You've been writing about the possibility of a mandate/landslide for quite a while.

[ Parent ]
I'm curious about Obama's approach to MN (0.00 / 0)
I mean, it's not like he's short of money, and running ads takes no effort whatsoever -- you pay the t.v. stations, they run the ads.

It makes me wonder if Obama is trying to make MN look "swingier" than it really is in order to encourage McCain to sink lots of (limited, Federal) money into it.  The rationale would be that OH, MI, maybe even WI are actually more vulnerable to being swung by McCain -- so that the McCain campaign sees MN as low-hanging fruit, but they won't be able to get it in the long run.

McCain's campaign has a forward vision of about 48 hours, it seems.  That is typical of losing, factionalized campaigns, which have no capacity for patience.  So I really do wonder if Obama has set MN up as a money-pit for McCain.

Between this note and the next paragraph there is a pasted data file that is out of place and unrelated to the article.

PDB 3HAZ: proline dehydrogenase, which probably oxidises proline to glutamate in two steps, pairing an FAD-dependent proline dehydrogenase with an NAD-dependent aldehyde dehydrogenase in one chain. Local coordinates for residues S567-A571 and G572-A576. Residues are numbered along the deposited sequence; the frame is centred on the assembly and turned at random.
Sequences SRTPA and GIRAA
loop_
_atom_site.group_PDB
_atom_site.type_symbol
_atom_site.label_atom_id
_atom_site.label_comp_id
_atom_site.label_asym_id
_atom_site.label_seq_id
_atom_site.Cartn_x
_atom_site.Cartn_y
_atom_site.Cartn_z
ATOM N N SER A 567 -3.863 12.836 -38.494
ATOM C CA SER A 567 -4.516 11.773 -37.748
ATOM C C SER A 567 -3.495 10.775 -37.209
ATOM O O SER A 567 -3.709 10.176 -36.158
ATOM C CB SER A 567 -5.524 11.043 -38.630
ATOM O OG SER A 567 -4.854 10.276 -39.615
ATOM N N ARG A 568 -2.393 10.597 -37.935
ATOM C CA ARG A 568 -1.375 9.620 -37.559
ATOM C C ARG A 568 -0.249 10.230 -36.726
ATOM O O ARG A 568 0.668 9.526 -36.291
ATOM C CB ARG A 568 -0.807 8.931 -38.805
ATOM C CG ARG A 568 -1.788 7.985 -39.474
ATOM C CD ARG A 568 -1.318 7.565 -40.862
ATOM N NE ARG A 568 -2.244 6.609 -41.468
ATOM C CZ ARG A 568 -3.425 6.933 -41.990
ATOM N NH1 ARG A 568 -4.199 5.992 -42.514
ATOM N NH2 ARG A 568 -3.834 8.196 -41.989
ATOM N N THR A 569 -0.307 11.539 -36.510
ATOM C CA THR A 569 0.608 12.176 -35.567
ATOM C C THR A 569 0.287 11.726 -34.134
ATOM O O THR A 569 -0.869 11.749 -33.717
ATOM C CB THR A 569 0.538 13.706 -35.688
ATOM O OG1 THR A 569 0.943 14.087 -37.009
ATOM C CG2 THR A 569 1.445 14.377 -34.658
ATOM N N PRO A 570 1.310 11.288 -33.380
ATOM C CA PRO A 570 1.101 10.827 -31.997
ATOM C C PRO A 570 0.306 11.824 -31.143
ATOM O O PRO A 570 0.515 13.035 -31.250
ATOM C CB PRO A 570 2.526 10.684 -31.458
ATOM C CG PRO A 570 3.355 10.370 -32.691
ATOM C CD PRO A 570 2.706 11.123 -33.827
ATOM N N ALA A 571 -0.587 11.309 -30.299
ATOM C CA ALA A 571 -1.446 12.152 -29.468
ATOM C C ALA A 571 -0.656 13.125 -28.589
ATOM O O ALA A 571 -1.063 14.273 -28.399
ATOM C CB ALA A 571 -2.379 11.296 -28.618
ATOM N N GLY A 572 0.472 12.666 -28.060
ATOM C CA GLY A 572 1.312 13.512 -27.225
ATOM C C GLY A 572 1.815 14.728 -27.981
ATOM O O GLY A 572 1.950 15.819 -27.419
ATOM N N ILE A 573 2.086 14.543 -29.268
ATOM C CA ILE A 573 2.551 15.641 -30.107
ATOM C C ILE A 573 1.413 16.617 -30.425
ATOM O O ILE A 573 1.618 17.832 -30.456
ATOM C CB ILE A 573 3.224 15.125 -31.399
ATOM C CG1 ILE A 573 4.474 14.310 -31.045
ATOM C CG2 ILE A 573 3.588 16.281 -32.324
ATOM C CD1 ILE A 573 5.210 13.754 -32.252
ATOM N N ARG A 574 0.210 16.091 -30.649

I think it's a strategic trap (0.00 / 0)
as you suggest. And, if it turns out that it's going to be close in the end, it wouldn't take that much money to jump back in and shore it up.

[ Parent ]
combinations calculator (0.00 / 0)
not sure how useful this is, but I built an electoral combinations calculator (back in 2004, actually) one can play with.  By default (on initial load), the locked (constrained) states are locked according to today's polls (Obama has all of Kerry's states plus Iowa). Each state can be constrained or released into the toss-up group, and the calculator will show the possible combinations.


Polls are not factored in here, in any way (suggestions?)

(Also, the main page on the above site is under construction -- I will try to raise awareness about Obama's neighbor-to-neighbor program, and how it can work across state boundaries.)

suggestions about anything are welcomed.